It is a known fact that people with diabetes are at an increased risk of developing gum diseases but a new research suggests that long-standing periodontal disease (infection of gums and the surrounding structures) may be a risk factor for type 2 diabetes.
The possible cause thought by the experts is that the bacteria released into the blood stream initiates a reaction in the immune system, which causes the release of a chemical, called cytokines. Cytokines have been found to have a destructive effect on the body cells. The increased levels of cytokines also damage the insulin producing cells in the pancreas. The reduced insulin secretion may therefore lead to diabetes even in healthy people having no other risk factor for diabetes.Although more studies are being conducted to establish this link, it seems that it has become even more important to maintain proper oral hygiene.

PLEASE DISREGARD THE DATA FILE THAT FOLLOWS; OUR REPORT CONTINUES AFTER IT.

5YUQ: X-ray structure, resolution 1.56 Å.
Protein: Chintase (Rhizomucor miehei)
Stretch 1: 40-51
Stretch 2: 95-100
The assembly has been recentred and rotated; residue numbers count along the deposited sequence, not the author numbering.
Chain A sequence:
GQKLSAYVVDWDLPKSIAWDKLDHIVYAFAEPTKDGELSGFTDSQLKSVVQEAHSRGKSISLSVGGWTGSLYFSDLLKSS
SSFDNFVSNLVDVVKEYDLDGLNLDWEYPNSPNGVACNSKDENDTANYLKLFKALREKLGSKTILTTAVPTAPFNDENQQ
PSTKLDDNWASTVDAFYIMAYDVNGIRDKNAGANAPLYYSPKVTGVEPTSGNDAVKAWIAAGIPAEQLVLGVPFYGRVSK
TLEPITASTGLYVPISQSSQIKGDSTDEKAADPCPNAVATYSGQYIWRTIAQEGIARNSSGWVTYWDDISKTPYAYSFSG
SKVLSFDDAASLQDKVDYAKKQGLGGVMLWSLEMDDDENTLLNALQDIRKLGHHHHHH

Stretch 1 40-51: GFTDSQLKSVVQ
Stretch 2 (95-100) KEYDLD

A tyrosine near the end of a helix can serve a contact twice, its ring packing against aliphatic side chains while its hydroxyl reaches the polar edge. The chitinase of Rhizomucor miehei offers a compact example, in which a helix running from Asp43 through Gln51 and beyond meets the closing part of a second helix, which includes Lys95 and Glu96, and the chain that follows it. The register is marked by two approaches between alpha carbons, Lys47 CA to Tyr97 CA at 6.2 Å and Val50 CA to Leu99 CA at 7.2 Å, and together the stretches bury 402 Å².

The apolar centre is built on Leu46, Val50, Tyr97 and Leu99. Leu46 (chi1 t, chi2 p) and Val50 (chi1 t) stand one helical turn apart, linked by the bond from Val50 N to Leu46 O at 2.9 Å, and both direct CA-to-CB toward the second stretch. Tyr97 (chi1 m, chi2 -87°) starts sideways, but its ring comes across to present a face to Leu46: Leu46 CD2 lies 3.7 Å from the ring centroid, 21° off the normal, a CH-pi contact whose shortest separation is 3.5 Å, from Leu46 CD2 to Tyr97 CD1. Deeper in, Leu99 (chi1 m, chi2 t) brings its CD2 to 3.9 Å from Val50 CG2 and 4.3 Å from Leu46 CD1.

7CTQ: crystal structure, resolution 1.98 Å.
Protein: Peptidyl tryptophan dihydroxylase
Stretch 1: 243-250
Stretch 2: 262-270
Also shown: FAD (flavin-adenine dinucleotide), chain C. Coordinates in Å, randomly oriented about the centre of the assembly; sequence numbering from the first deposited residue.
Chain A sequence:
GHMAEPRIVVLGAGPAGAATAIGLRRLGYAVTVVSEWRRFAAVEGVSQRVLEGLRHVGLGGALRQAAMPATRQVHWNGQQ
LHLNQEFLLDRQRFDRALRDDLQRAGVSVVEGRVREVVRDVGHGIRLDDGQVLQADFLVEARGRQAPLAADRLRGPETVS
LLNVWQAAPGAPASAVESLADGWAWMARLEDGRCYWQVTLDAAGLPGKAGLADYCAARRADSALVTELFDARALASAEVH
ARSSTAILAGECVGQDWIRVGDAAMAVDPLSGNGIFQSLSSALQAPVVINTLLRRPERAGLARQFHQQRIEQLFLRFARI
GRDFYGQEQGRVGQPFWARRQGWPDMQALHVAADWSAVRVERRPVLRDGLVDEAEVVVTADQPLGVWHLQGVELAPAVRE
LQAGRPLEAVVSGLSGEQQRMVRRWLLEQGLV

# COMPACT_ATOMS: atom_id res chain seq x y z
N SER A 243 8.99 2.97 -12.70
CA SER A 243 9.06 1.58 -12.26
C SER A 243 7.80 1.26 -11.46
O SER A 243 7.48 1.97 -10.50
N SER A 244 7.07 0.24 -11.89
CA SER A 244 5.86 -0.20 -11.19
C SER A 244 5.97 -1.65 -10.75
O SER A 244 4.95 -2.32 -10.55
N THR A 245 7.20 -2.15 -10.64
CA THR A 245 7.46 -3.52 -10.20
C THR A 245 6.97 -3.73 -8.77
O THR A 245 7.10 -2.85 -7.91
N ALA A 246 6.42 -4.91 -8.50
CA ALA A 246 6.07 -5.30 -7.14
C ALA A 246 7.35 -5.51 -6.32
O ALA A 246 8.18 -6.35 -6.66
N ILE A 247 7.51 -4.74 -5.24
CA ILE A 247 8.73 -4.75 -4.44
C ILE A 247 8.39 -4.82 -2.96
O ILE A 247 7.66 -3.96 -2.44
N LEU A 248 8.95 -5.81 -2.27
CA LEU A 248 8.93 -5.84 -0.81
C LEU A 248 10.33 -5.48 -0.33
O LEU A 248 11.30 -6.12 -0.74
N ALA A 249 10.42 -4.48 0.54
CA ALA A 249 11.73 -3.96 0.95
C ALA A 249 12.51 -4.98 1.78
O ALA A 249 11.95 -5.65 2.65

How to recognise the tell-tale signs:
Recognize the warning signs of periodontal disease and consult the doctor immediately. These include:
- Red, swollen, painful gums
- Bleeding of gums on brushing the teeth
- Gums separated from teeth
- Pus between teeth and gums when teeth are pressed
- Persistent bad breath
What you can do to prevent the above symptoms:
- Maintain proper oral hygiene
- Brush at least twice a day and floss at least once a day.
- Properly rinse your mouth after each meal.
- Avoid sweets, starchy food, very hot and very cold things.
- Go for regular dental checkups (at least twice a year or as advised).